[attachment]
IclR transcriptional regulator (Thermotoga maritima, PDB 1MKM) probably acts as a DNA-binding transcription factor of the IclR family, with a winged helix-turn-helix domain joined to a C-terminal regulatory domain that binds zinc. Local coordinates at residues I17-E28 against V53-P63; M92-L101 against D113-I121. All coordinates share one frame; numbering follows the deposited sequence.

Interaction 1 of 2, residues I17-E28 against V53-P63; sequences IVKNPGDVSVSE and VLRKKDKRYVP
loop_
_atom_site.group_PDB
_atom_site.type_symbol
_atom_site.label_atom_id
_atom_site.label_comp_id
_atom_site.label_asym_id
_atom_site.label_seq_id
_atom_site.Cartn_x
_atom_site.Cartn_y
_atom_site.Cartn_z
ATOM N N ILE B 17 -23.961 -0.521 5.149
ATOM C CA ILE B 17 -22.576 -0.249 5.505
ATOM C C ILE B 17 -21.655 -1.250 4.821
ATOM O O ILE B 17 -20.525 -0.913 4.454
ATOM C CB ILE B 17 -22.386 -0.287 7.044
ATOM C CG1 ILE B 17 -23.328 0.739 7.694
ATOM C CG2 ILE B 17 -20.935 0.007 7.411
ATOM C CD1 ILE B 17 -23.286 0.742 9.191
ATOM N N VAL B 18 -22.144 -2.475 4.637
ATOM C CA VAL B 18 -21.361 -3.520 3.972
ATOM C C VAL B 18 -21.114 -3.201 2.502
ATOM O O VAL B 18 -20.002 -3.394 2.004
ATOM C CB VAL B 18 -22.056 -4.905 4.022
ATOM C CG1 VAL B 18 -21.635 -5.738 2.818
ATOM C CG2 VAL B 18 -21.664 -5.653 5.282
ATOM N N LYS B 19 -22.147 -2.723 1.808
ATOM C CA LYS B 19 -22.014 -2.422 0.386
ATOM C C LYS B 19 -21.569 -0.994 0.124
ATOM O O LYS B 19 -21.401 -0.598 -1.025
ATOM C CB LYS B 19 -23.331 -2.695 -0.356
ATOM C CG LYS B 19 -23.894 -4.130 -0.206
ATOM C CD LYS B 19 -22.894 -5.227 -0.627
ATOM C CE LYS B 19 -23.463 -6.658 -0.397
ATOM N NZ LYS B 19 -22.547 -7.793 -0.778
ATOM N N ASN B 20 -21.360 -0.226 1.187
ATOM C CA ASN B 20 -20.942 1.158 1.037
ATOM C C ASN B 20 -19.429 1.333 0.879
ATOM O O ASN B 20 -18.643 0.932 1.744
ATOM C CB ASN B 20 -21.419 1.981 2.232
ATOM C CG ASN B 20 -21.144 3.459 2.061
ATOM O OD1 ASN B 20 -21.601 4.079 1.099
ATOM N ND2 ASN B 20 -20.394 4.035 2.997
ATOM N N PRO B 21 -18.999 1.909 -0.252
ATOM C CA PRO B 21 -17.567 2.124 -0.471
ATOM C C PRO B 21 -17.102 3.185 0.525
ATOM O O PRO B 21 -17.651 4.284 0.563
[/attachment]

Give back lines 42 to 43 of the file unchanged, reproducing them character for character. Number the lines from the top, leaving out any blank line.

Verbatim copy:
ATOM C CG ASN B 20 -21.144 3.459 2.061
ATOM O OD1 ASN B 20 -21.601 4.079 1.099